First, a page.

Braw Gigs & Summerhall present: C. Joynes & Stephanie Hladowski
The duo of singer Stephanie Hladowski and guitarist C Joynes was formed in 2011. Following a collaborative Late Junction Session broadcast on BBC Radio 3 they recorded their debut album ‘The Wild Wild Berry’ (Bo’Weavil Recordings). Drawn directly from source materials, this stark and unconventional album presented a series of traditional English songs and tunes arranged from field recordings selected from the archive at Cecil Sharp House.
Stephanie Hladowski has previously contributed to recordings by acts such as A Hawk And A Hacksaw, The Family Elan, and free-folk ensemble Scatter, as well as numerous vocals for dub label Inspirational Sound. Under her own name, she released a solo e.p ‘The High High Nest’ (Singing Knives Records) in 2008.
C Joynes has released 5 albums to date, issued by the likes of BO’ WEAVIL, THE GREAT POP SUPPLEMENT and IMMUNE, as well as various singles, e.ps and compilation tracks through labels including Rough Trade and Tompkins Square. He has recorded live broadcast sessions for Andy Kershaw and Late Junction on BBC Radio 3.
Both performers have played extensively across the UK and Europe, sharing bills with performers including: Shirley Collins, Alasdair Roberts, A Hawk And A Hacksaw, Jack Rose, Josephine Foster, James Blackshaw, Sir Richard Bishop and Steffan Basho-Junghans.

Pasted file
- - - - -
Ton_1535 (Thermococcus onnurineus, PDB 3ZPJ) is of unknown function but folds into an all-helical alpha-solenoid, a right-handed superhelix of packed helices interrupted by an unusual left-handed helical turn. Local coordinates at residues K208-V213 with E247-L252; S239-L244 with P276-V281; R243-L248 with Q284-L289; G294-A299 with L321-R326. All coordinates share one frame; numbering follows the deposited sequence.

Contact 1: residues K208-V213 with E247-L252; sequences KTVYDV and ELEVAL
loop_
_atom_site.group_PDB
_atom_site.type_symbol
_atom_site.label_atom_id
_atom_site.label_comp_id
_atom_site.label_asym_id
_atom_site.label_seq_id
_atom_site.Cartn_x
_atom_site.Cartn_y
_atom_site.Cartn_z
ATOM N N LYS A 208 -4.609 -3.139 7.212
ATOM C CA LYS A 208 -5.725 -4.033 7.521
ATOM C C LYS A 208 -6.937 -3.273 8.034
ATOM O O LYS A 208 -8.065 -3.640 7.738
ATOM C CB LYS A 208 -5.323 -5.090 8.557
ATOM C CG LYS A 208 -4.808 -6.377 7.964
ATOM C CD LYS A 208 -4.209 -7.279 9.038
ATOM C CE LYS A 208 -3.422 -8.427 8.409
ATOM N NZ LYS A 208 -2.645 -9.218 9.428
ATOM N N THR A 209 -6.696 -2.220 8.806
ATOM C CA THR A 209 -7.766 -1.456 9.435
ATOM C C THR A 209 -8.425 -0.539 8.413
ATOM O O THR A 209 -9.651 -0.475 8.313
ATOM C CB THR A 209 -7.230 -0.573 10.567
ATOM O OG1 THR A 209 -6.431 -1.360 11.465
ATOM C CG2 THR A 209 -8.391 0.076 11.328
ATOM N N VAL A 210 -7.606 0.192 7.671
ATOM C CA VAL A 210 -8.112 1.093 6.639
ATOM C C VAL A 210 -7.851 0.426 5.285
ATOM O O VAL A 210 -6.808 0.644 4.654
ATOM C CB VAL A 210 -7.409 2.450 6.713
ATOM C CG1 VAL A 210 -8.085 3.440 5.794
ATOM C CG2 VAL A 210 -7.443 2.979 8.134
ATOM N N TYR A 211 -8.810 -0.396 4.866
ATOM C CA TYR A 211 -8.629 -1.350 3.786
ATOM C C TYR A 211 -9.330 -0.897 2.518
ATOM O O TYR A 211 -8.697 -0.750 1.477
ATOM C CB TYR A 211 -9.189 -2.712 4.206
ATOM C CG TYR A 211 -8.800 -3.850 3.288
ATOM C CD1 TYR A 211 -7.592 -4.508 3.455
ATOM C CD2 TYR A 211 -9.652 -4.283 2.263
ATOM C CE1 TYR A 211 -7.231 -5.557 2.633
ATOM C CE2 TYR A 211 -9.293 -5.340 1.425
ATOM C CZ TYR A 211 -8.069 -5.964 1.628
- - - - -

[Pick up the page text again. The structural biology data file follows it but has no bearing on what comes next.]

“The best and certainly the most refreshing new recording of English traditional songs you’ll hear this year, as far away from the mass of safe and glossy production-line albums being made by the class of 2012 as you can get.” – IAN ANDERSON, EDITOR, fROOTS MAGAZINE
“In young hands as capable as these, English folk has little danger of dying on the vine” ROB YOUNG, UNCUT MAGAZINE (8/10)
Leith’s very own shamanic soothsayer will be performing his very own brand of homebrewed yarns sometimes with a loop pedal, a t’wa stringed guitar or even a carry out bag full of numbered balls (aka. Baw bagging). Building bridges between the traditional and outer realms of the music fringe, Drew Wright has been entertaining audiences with natural ease for some time now. Always different but strangely familiar, Wounded Knee performances are an Edinburgh institution.
A new and almost melodic direction from the Glasgow based guitarist, also of Asparagus Piss Raindrop and With Lumps – which toys with an intimate romantic aesthetic. But the aim is to break the romantic form totally; fragment it, turn it back on itself, repeat its parts mechanically and deny the form its fulfilment in resolution. In such a form the improvising gesture becomes more like an act of repair rather than invention, tracing the same shapes but with very different results.